The excess of profoundly ambitious British transportation projects continues to enhance my annoyance at the flaccid state of American ingenuity in developing and modernizing human travel. This super-tech concept is inspiring.
3.5 Days in a in a Lack-of-Data Haze. Last week I had to go do some Japanese-style camping. Skipping the horrific details, suffice it to say, I was outside the stream – I lacked data. Had insufficient information. No place in the global network. Did not like it. Since snatching up an LG-V in 2005, and the soon to follow procession of Blackberries and iPhones, I really haven’t been disconnected. At all. And I like it that way. This really was my first removal since the gradually maturing era of ubiquitous mobile data began gradually maturing. It was a bit surprising [read full post]
“…Lately we have begun to consider the possibility that technology might change us more in a generation or two than evolution has done over millions of years.” The always excellent Economist takes on the issue of transhumanism and the Singularity in a thoughtful and well-rounded piece. I’m hard-pressed to find anything to make fun of here, even coming up with some snarky or cheeky comment is proving kinda difficult. So, just have a read! [VIA THE ECONOMIST]
Do Robots Take People’s Jobs? Q: Let me ask you something: Do computers take jobs? A: That’s a good question. Manufacturing, 3D Printing and What China Knows about the Emerging American Century Q: What a if robotic 3D printer in my garage/neighborhood/city/state can cheaply produce all the plastic parts/units/cloth/everything normally imported from China? A: That’s a good question. [VIA SINGULARITY HUB AND VIA FORBES]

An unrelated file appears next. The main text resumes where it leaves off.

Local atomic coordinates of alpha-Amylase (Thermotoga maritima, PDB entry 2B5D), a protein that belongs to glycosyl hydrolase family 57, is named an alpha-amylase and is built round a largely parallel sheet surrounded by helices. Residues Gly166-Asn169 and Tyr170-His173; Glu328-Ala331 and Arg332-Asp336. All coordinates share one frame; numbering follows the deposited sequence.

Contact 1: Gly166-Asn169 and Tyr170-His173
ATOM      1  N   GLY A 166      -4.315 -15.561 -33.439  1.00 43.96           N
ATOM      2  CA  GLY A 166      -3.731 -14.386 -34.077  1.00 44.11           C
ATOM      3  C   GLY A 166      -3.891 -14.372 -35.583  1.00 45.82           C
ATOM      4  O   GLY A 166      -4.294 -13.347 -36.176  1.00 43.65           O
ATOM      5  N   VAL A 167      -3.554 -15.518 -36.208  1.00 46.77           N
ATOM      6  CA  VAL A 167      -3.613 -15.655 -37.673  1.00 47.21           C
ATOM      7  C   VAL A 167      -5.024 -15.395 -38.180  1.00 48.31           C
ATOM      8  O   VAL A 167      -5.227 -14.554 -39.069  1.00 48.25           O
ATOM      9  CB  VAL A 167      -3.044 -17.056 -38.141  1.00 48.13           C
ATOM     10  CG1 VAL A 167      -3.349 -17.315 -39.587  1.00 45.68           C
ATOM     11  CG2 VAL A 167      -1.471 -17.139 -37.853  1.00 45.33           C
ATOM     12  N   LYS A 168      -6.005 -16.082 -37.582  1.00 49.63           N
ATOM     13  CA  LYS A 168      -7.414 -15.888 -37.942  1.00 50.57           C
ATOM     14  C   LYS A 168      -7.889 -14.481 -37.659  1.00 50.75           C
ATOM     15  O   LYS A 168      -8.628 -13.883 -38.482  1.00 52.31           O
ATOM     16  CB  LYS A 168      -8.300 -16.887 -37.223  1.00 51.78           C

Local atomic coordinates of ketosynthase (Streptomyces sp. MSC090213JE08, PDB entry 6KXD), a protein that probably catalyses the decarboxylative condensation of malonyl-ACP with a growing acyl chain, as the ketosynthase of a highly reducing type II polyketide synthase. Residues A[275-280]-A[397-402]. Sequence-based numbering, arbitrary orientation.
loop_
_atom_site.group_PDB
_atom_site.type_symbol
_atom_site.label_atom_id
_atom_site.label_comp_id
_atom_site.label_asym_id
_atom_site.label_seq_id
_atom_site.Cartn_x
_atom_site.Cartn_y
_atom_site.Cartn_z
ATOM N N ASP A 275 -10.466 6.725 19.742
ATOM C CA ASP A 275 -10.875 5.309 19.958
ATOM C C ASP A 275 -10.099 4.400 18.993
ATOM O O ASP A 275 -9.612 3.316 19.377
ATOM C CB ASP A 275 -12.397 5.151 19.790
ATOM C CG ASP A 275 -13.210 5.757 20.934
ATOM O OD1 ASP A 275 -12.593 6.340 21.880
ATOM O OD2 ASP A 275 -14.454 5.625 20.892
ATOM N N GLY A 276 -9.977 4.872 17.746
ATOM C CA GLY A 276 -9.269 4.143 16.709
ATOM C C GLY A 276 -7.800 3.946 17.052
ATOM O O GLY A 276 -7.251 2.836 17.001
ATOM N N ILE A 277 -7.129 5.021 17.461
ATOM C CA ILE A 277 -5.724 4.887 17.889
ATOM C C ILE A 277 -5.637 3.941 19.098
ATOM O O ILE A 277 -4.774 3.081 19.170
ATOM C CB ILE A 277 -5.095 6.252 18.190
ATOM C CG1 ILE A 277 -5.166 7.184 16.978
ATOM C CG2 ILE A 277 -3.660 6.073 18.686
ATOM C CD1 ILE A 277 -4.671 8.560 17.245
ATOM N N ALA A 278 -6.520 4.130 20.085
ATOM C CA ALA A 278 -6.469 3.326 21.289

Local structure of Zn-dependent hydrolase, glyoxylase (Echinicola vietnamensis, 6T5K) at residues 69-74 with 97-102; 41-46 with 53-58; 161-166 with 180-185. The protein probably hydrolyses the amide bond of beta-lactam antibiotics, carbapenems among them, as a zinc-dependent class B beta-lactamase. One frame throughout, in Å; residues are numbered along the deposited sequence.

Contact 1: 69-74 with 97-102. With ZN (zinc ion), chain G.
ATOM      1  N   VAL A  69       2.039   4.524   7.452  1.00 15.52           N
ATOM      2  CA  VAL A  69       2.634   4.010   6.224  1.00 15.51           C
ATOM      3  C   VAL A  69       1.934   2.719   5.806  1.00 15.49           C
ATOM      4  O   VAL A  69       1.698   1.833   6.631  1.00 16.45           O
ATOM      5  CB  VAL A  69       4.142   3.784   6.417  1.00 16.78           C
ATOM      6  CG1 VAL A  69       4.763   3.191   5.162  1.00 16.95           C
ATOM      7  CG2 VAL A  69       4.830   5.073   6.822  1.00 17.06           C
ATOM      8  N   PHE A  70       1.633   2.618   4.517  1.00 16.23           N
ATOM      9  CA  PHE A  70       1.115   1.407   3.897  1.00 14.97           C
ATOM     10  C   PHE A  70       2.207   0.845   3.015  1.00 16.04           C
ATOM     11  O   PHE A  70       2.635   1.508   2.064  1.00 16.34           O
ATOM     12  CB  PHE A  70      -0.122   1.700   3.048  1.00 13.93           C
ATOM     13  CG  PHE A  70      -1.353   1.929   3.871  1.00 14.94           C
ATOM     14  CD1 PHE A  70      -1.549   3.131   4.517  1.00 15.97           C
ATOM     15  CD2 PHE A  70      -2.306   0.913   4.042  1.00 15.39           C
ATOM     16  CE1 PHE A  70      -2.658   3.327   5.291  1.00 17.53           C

Anthrobotic has previously covered Dennis Hong’s RoMeLa robotics initiative (calling him the Renaissance Roboticist), and now he’s writing for CNN and doing a TED talk, specifically addressing somewhat autonomous driving and feedback systems for blind drivers. Why spend all that effort on a tiny fraction of human population? Well, the blind are obviously the perfect set of humans to test driverless cars for those of us who can see, but, you know, don’t want to pay attention to the road, want to increase traffic safety, and would also enjoy decreased congestion and stuff. As I’ve said before, this guy is [read full post]
Here Kurzweil addresses a laundry list of psychological and sociological questions about the future of human technology and how that currently defines and will come to define our species. Agree or not, it will definitely light a fire in your brains. anthrobotic.com is definitely +1’ing this one. While it’s possible that Kurzweil is severely overoptimistic and overreaching in his proclamations, in evaluating his position two things are certain: one should not listen too carefully to the non-scientists or those who criticize from outside the field (like, for example, robot hater and closeted homosexual Senator Tom Coburn – that sub-reference never [read full post]